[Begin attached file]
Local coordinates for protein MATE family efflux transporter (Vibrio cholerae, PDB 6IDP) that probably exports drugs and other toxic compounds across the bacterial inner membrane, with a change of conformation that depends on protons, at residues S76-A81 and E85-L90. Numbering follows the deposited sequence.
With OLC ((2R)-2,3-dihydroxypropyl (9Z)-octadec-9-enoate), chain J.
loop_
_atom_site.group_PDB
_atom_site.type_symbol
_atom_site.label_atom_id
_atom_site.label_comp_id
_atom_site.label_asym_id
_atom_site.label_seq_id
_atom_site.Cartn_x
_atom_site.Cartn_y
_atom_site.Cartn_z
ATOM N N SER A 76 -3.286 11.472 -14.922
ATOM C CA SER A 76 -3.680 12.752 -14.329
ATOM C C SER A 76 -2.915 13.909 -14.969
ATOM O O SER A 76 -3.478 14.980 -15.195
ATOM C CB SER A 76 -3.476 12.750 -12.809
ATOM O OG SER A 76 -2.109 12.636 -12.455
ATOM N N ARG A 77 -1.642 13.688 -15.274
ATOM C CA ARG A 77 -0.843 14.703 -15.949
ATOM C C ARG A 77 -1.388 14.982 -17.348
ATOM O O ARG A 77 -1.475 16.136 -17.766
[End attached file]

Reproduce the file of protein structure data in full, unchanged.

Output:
Local coordinates for protein MATE family efflux transporter (Vibrio cholerae, PDB 6IDP) that probably exports drugs and other toxic compounds across the bacterial inner membrane, with a change of conformation that depends on protons, at residues S76-A81 and E85-L90. Numbering follows the deposited sequence.
With OLC ((2R)-2,3-dihydroxypropyl (9Z)-octadec-9-enoate), chain J.
loop_
_atom_site.group_PDB
_atom_site.type_symbol
_atom_site.label_atom_id
_atom_site.label_comp_id
_atom_site.label_asym_id
_atom_site.label_seq_id
_atom_site.Cartn_x
_atom_site.Cartn_y
_atom_site.Cartn_z
ATOM N N SER A 76 -3.286 11.472 -14.922
ATOM C CA SER A 76 -3.680 12.752 -14.329
ATOM C C SER A 76 -2.915 13.909 -14.969
ATOM O O SER A 76 -3.478 14.980 -15.195
ATOM C CB SER A 76 -3.476 12.750 -12.809
ATOM O OG SER A 76 -2.109 12.636 -12.455
ATOM N N ARG A 77 -1.642 13.688 -15.274
ATOM C CA ARG A 77 -0.843 14.703 -15.949
ATOM C C ARG A 77 -1.388 14.982 -17.348
ATOM O O ARG A 77 -1.475 16.136 -17.766